By the time of Jesus the Jewish people had come to see the word of God in the later books of the Old Testament too.

Paul, writing 500 years after Ezra and a generation after Jesus’s death, identifies the word of God with the words of Jesus Christ. In our 2nd reading (Colossians3:12-17) Paul prays for the Colossians, ‘Let the word of Christ dwell in you richly’, because, as he has written earlier in the letter, ‘in (Christ) the whole fullness of (God) dwells bodily’ (Colossians 2.9).

So does Matthew in the Gospel reading (Matthew: 24:30-35), writing perhaps 20 years after Paul. He believes that Jesus who called himself the Son of Man was truly the Son of God, and Jesus’s words are God’s words: ‘Heaven and earth will pass away’, says Jesus, ‘but my words will not pass away’. And they have not, thanks to Matthew and the other Gospel writers.

For Paul and Matthew holy scripture would have meant the Old Testament. The New Testament wasn’t assembled and put together until long after their deaths. So they could not have seen the Bible as we have received it as the word of God.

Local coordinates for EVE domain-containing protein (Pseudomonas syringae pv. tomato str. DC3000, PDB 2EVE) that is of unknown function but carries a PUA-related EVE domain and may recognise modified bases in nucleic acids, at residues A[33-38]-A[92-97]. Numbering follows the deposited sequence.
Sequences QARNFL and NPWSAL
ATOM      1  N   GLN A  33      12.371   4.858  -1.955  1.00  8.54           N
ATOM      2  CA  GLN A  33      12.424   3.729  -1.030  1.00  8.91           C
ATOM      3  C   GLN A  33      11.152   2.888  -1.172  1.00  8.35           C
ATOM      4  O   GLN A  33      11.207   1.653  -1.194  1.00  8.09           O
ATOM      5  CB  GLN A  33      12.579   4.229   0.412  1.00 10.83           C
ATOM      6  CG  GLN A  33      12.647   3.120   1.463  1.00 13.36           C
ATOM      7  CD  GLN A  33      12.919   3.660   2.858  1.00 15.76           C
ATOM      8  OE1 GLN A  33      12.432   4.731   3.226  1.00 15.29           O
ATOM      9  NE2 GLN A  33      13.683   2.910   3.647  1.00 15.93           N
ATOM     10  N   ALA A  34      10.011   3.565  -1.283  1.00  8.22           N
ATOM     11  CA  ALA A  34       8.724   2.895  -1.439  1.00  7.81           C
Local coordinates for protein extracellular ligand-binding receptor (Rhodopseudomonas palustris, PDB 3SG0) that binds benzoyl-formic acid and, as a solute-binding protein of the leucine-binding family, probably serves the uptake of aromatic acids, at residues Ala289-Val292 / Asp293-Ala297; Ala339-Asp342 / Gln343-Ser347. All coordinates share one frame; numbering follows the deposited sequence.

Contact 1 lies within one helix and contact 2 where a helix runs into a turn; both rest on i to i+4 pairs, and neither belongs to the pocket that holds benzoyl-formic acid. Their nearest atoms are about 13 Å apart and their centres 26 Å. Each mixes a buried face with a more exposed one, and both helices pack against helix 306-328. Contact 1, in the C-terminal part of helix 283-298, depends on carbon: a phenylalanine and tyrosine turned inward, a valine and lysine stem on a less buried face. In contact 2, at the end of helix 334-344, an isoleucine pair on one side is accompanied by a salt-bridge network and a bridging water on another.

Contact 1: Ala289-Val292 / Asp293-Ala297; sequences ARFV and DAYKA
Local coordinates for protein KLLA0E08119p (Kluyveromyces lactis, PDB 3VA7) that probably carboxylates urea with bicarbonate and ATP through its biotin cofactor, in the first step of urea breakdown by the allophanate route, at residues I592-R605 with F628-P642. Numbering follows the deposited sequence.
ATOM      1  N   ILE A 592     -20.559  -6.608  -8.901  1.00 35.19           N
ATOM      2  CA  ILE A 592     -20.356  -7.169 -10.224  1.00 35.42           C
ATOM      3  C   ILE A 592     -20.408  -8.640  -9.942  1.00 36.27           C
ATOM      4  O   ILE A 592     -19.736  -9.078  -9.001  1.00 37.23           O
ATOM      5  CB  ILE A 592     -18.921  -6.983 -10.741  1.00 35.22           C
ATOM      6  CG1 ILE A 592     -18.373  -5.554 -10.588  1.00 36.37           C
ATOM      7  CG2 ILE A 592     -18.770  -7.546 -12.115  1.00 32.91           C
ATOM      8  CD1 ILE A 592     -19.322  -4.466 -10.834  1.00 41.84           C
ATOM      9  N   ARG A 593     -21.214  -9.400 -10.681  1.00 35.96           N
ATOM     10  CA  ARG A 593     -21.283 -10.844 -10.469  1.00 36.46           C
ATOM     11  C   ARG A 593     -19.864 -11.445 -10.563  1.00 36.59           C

Some Christians believe the Bible is ‘inerrant’, meaning that every single word is God’s plain truth, never to be questioned. They believe that in some sense God has dictated the words to those who wrote the different books, and that God has ensured that no errors or omissions have been introduced over the millennia that they have been copied and translated. I can’t and don’t believe that myself. I fear their belief is dangerous, likely to lead them to misunderstand God’s word, and so not to behave as God wants them to.

But I do I suggest that we can and should believe that the Bible we have inherited is inspired by God’s Holy Spirit, even if mediated through fallible human authors. 

We can hear the authentic word of God in it -  provided we read it through the lenses of reason and tradition – as that great Anglican theologian Hooker put it. To which I myself would add the lens of experience – our own experience of the love of Christ working in our hearts, and that of God’s continuing self-revelation through his glorious creation.

But rather than listen to me talking about the Bible, surely we should be listening to what the Bible has to say to us.